Perfect Organism Reviews


Maze Runner: The Death Cure (6.5 out of 10)

“You’re so close to the truth.  Don’t you want to know why this all happened?”

    In my experience, one key aspect of almost every great film I’ve seen is that it is memorable.  No matter what the genre is, if the film has me thinking about it for minutes, hours, and even days after seeing it, the odds are it was a great film, at least in my eyes.  Recent films such as Interstellar, Blade Runner 2049, and Predestination are prime examples for me.  But, having said that, there are some exceptions.  For example, 2012’s Prometheus had me thinking about it quite often after seeing it, but it’s a film that has also left me with plenty of mixed feelings about it.  Maybe because it’s so closely tied into the Alien series (and acts as a prequel of sorts to those films), it had me pondering its many ideas and possibilities for quite awhile afterward, yet it also left me frustrated with what I felt were its numerous failings.  On the other hand, there are films like the first live-action Transformers that I thought was really fun, solid escapist entertainment, but I didn’t think one iota about it after leaving the cinema.

    Maze Runner: The Death Cure seems to be one that will fall more into the latter category.  As the third film entry of the “Young-Adult (YA) fiction series, Death Cure provides plenty of solid action and entertainment, some good performances, emotional moments (especially near the end), and a mostly nice, albeit far too long wrap-up to the series.  But, much like the first two in the series, it’s a film that I haven’t given one though about since I saw it.  Despite the good performances, I didn’t care that much about the characters, and didn’t feel very invested in them (although I did a bit more toward the end).  Dylan O’Brien does a solid job in the lead role, and the other actors are mostly fine as well, but maybe it’s just a symptom of being inundated with so many different YA film franchises (Twilight, The Hunger Games, Divergent, etc.) over the last decade, with different settings and plots but carbon copy characters, that has led me to grow a bit detached from them.  Similarly, the action scenes are handled well (with one fairly elaborate scenario involving a bus), but I found myself, much like with the characters, not very engaged with them either.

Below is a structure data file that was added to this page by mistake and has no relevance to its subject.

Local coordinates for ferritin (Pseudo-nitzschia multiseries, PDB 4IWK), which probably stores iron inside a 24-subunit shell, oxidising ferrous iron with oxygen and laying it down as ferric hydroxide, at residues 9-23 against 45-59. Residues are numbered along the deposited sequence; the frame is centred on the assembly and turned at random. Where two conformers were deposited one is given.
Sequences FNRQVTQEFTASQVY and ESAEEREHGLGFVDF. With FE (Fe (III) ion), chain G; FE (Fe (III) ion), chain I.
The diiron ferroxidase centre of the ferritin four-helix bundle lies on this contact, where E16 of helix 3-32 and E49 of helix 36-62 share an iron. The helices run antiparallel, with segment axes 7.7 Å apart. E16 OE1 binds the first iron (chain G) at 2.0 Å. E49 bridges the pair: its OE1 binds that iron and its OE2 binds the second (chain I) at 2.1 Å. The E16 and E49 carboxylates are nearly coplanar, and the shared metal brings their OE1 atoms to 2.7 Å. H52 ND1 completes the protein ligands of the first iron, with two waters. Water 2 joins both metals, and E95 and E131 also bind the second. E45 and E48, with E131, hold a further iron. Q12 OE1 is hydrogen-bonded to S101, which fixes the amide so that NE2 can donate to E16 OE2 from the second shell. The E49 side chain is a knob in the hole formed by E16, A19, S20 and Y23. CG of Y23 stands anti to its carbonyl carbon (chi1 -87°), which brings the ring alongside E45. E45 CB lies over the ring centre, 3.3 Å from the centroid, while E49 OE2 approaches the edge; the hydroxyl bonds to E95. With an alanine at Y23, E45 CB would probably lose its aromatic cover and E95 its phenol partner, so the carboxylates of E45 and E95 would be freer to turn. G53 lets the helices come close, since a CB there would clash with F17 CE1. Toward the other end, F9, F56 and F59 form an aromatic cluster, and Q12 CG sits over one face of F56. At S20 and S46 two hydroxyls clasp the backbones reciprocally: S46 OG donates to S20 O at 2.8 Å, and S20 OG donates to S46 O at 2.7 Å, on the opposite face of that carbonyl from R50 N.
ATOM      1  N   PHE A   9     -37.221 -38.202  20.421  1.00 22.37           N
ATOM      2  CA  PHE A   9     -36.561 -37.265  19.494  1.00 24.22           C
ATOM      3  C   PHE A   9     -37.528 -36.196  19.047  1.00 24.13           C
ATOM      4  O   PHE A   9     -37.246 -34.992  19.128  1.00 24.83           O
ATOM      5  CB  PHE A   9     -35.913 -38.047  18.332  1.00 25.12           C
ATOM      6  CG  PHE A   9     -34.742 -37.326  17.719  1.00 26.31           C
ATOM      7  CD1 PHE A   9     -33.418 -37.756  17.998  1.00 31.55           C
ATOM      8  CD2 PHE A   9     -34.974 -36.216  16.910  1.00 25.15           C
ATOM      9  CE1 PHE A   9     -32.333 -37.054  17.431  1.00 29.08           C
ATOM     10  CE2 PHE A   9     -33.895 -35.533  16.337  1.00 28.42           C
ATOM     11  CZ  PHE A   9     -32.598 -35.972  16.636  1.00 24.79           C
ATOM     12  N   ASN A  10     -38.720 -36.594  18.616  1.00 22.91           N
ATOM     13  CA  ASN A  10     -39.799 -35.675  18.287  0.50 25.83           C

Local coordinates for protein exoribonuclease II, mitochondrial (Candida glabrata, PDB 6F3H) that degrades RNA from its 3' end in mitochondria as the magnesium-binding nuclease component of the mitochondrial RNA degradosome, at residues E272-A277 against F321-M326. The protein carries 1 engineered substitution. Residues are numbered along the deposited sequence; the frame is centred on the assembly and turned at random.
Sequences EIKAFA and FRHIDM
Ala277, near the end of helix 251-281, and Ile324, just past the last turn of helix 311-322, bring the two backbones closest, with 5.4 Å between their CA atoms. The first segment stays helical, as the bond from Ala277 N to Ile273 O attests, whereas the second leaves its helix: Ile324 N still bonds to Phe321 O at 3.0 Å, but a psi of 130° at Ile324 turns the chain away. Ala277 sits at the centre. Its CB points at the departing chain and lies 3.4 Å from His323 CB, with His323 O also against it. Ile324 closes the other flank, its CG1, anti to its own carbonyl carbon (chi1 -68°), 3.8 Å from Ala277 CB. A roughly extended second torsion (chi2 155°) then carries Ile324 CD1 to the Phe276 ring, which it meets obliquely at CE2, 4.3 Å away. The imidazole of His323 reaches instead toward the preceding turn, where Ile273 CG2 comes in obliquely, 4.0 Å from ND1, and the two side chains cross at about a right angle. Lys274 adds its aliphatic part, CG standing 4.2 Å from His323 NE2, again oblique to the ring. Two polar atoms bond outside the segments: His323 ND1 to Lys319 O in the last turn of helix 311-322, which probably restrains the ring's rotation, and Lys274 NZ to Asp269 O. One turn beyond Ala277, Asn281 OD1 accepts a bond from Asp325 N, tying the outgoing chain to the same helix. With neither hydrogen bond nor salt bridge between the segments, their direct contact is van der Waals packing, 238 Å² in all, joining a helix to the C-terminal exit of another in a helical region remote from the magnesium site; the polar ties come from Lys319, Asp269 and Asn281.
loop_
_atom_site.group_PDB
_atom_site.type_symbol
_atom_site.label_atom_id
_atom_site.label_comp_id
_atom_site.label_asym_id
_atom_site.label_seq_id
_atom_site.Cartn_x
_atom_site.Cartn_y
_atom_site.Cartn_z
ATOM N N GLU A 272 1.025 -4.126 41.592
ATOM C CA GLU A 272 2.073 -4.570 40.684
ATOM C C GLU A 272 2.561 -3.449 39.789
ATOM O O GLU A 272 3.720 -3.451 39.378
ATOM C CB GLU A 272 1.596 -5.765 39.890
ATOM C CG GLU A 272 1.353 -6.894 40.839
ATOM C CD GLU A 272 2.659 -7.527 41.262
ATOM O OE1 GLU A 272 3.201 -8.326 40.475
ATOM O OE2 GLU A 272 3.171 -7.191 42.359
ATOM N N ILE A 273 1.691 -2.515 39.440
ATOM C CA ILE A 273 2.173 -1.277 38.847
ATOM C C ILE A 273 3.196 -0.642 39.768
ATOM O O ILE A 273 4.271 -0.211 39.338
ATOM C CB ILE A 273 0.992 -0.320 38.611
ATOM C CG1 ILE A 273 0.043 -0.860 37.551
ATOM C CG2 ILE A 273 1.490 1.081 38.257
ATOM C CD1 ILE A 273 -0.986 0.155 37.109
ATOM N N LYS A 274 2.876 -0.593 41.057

That’s not to say, of course, that I don’t recommend seeing The Death Cure.  Despite my criticisms, it may actually be my favorite of the series, at least on par with the first one, and concludes the trilogy on a solid note.  It also offers a few subtle homages to the classic 1986 film Aliens, which was a very unexpected but pleasant surprise.  Really, if you’re looking for solid, escapist entertainment, you could do a lot worse than The Death Cure.  But, if you’re looking for a film to stick with you and make you think about it long after it is over, you may want to save those memory banks for a different film.  I give Maze Runner: The Death Cure a 6.5 out of 10.

- Ryan Zeid